How to change your “beliefs” about the stressors in your life.
It is so gratifying to see the increasing number of articles and blogs about stress management that are redirecting people back to their minds and beliefs to solve the endless suffering from stress. The actual work of changing these beliefs is elusive, like sand running through our fingers. We start out on the right track but soon get lost in a fog of uncertainty. Maybe that is why most articles-blogs just tell us to do it, but leave the methodology up to us. This post is dedicated to “how” you change your interpretations of the stressors in your life and in doing so eliminate the causes (false beliefs) and their effects (the stress that these beliefs create.)
Observation – Beliefs
When we reach the point where we realize that we have associated an incorrect meaning or judgment with a situation, place, person or interaction (a stressor,) we have reached a milestone in reducing the beliefs that cause us stress. In essence, we have admitted that we have made an error in judgment, created a habit around it, and would now like to exchange this belief-habit with one that is not stressful. At this point we have made the mental declaration that we want to change, but the habitual nature of the belief still remains intact. We will need to come up against this habitual response with a new mental posture of acceptance and forgiveness rather than one of judgment, remorse and guilt. (I will explain more on this mental posture later in the post.)
Once again let me remind you that this is a process. So no one knows how many instances it will take to replace the belief, but I guarantee it will get easier as you practice. I will tell you now that you won’t get it on the first try, unfortunately. This is because you will come up against some resistance to giving up the habitual response. Don’t fret, this is normal and it happens to all of us.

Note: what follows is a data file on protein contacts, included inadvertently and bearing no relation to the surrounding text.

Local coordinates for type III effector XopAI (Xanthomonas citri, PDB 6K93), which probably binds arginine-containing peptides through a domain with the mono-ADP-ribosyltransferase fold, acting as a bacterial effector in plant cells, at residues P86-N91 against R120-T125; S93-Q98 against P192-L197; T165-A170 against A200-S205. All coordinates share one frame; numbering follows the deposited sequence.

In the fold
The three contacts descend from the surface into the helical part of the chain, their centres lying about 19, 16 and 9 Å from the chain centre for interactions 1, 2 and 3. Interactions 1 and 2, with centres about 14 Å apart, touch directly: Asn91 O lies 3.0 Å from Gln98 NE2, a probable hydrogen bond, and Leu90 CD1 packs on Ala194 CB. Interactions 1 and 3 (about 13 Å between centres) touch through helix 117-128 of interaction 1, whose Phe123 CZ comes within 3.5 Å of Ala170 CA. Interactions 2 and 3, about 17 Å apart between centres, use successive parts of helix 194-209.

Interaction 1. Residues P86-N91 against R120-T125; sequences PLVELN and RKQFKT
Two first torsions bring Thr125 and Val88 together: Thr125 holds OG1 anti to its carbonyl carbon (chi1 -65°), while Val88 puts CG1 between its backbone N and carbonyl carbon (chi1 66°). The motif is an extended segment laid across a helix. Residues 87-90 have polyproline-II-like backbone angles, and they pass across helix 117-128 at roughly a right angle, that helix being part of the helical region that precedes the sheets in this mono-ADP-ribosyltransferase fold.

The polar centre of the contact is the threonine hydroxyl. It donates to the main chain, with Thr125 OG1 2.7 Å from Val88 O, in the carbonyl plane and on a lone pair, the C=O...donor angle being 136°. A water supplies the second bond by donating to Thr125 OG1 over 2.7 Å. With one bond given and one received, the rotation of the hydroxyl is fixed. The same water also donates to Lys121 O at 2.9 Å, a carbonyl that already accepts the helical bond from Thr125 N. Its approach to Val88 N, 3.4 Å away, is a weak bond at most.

A “how to” case study
For clarity, I am going to set up a fictitious case study and use it to demonstrate how you would go about approaching this practice. Let me set the stage as follows:
“Karen is a 35-year-old software engineer who works for a prominent
IT company as a systems software programmer. She is successful and
getting great reviews from her manager. Karen is a perfectionist and
workaholic, and is experiencing a great deal of stress at work and in her
private life. Karen’s major complaint is that she has too much work at
the cost of her private life.”
After working with Karen for a couple of weeks, she came to a an epiphany. She realizes that she is not a victim of her job. She finally realized that it was her decision to be a workaholic and that the company is not making her work 50 hours a week. She has discovered that she is not addicted to her work, but rather, she is addicted to what it represents in her mind (the interpretation.) When I asked her what that was she said in a low voice, “I work like a maniac because it makes me feel okay, lovable and worthy.” She laughed and cried as this clarity washed over her and she sensed from a place deep inside that this choice was no longer serving her highest good. This was the beginning of the end for that belief, but it would take some additional field work for Karen to make it indelible.